Chicago — One man's curious mind has turned into a cutting-edge business opportunity, according to plastics packaging tooling and design firm R&D/Leverage.
The Lee's Summit, Mo.-based company is out with a virtual reality approach that allows clients to perform real-time prototyping.
And it's all because employee Derek Scherer wanted to learn.
Scherer, an automation engineer, bought himself a virtual reality system — you know, with the futuristic-looking headset — so he could start learning on his own time about the technology.
"I think it was more of a hobby to start out," Scherer said at Pack Expo in Chicago. "I was working for about two months on my own."
But his casual approach soon turned serious as Scherer became more proficient in the virtual world. He started understanding the potential to use the technology at his day job.
Fast forward to now, and R&D/Leverage is rolling out its LEVR virtual reality prototyping system to clients.
"We're calling it real-time prototyping because that's really where the value proposition is as opposed to going through rapid prototyping, which is great compared to what used to be available," Scherer explained.
Rapid prototyping uses computers and 3D printing to dramatically cut down on the time it takes to create a physical sample when compared with traditional prototyping techniques.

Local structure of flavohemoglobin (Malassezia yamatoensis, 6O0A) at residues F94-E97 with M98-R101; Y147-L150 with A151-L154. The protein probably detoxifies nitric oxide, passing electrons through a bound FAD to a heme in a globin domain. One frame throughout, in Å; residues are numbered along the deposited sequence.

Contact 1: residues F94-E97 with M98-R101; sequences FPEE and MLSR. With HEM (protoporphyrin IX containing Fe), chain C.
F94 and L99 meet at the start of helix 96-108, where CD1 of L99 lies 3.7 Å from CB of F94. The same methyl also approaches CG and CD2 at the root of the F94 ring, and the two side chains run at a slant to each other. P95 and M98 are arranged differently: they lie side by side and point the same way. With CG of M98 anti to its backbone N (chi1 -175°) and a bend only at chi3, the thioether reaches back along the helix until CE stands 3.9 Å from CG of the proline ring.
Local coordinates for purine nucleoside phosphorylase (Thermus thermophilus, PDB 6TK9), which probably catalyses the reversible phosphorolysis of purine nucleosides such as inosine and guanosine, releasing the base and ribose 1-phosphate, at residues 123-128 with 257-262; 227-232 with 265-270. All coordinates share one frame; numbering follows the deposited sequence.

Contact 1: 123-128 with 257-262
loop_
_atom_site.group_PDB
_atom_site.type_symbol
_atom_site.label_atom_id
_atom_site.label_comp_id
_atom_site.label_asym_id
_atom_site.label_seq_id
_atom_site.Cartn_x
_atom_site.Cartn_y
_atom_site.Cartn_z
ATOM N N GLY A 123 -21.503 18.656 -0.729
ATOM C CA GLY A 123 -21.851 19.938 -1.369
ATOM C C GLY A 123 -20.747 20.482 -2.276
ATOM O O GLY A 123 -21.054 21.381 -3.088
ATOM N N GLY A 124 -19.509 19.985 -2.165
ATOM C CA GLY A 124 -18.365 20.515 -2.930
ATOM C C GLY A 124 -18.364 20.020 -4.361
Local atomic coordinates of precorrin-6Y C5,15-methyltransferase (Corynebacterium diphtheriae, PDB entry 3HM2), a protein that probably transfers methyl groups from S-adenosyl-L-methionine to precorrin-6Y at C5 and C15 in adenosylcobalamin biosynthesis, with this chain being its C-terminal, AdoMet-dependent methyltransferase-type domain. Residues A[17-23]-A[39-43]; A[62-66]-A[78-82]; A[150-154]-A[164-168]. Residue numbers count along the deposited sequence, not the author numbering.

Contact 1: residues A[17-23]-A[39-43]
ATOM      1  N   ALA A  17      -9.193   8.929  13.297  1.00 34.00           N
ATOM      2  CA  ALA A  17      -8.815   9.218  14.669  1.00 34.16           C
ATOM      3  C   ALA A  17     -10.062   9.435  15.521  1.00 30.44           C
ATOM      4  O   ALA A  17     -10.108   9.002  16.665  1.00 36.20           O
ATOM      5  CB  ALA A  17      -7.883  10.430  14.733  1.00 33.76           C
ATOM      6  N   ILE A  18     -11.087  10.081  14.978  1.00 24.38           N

But LEVR, a play on the company's name and "virtual reality," allows customers to create an almost infinite amount of possibilities almost instantaneously. And once a choice is made, customers can use rapid prototyping to create a physical sample.
"It's developed by us entirely by us. The software is not available anywhere else on the market. We created it as a tool for our design work. And also, because it's so broad, what you can do with this kind of technology, we're looking into other applications internally and what we can do with our customers," Scherer said.
Customers donning the headset and grabbing controls in each hand can interact with prototypes in virtual reality, changing colors, heights, widths and even handle designs, for example.